Heinz Nixdorf MuseumsForum (part 5)

      6 Comments on Heinz Nixdorf MuseumsForum (part 5)

This is part of a series of blogposts about the Heinz Nixdorf MuseumsForum in Paderborn Germany. Read part 1 here, part 2 here, part 3 here and part 4 here.

Before we finally reach the computer era there a still a couple of machines to show you. First of all, this wonderful wall of typewriters, presenting the mass production. It contained the usual suspects as the Selectric, the Valentine, but also the Olivetti M40, Olympia SM and a Lettera. It did however also displayed some unusual suspects, some kind of Chinese typewriter and a Melotype!





And somewhere in between, there was this typewriter work shop! Woa! Don’t you just love that cabinet?


Of course the accounting machines were also present. Here are a couple of those.






What I haven’t mentioned yet about this first floor (yes, there’s another one) is there also is a Hall of Fame. It celebrates a couple of inventors, like Wilhelm Schickard the inventor of the mechanical calculator, Blaise Pascal who also worked on calculating machines. Gottfried Wilhelm Leibniz who developed the infinitesimal calculus and refined the binary number system. Charles Babbage (and of course Ada Lovelace) who invented the first mechanical computer. Werner von Siemens who founded the electrical and telecommunications company Siemens after inventing a telegraph that used a needle to point to the right letter, instead of using Morse code. Herman Hollerith who developed a mechanical tabulator based on punched cards. Thomas J. Watson, the founder of IBM, based largely around punched card tabulating machines. Alan Turing who was highly influential in the development of computer science, giving a formalisation of the concepts of “algorithm” and “computation” with the Turing machine (and codebreaker of the Enigma). Konrad Zuse whos greatest achievement was the world’s first functional program-controlled Turing-complete computer, the Z3. Howard H. Aiken who was the original conceptual designer behind IBM’s Harvard Mark I computer. J. Presper Eckert and John W. Mauchly who invented the first general-purpose electronic digital computer (ENIAC). John von Neumann who made major contributions to a number of fields. And Heinz Nixdorf himself who founded Nixdorf Computer AG which was the market leader in West Germany and the fourth-largest computer manufacturer worldwide.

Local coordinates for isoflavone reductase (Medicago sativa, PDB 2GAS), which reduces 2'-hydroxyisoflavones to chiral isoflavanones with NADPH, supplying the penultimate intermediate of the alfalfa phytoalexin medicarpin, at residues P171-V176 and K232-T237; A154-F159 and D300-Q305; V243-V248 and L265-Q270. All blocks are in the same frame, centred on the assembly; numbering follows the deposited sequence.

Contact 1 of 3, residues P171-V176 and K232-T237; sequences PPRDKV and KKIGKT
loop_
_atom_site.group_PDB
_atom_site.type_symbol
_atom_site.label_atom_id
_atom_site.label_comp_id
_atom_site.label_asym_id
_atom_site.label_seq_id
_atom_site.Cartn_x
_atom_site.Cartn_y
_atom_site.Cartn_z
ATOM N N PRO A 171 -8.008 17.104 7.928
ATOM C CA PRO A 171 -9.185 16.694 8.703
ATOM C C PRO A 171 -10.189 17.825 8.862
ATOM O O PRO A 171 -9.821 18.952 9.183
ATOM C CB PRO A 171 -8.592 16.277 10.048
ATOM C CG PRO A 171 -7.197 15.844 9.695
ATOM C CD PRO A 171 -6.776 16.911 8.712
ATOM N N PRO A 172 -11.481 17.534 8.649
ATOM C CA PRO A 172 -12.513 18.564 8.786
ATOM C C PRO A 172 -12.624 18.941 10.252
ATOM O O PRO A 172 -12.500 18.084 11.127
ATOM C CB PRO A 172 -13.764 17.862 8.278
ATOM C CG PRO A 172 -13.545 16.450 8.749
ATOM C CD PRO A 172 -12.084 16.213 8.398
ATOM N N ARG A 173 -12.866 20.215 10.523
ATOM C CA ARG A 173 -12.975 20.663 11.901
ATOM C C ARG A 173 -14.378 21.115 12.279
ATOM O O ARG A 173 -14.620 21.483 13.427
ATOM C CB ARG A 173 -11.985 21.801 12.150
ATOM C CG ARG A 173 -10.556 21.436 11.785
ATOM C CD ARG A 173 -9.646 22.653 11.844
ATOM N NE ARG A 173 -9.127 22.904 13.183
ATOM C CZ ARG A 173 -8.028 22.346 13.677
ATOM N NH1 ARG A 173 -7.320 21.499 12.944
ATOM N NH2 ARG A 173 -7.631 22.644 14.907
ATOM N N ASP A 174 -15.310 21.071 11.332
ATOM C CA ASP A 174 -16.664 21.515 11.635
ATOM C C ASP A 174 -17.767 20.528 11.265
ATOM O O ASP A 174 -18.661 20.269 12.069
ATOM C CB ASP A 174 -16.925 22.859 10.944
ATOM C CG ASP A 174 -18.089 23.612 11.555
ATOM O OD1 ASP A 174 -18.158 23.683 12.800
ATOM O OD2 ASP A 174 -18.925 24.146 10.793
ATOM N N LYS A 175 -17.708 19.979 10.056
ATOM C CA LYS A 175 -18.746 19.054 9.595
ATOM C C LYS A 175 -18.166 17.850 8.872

It was very interesting, some of the inventions were rebuild so people could test how they work, like the first calculating machines. There were stories about their personal lives as-well as their career, sometimes even in audio.

6 thoughts on “Heinz Nixdorf MuseumsForum (part 5)

  1. Richard P

    I’ll also comment on the Continental Rapid. I have seen them on ebay.de several times, but never seen one in person. That is one of the most impressive typewriters (+) ever built!


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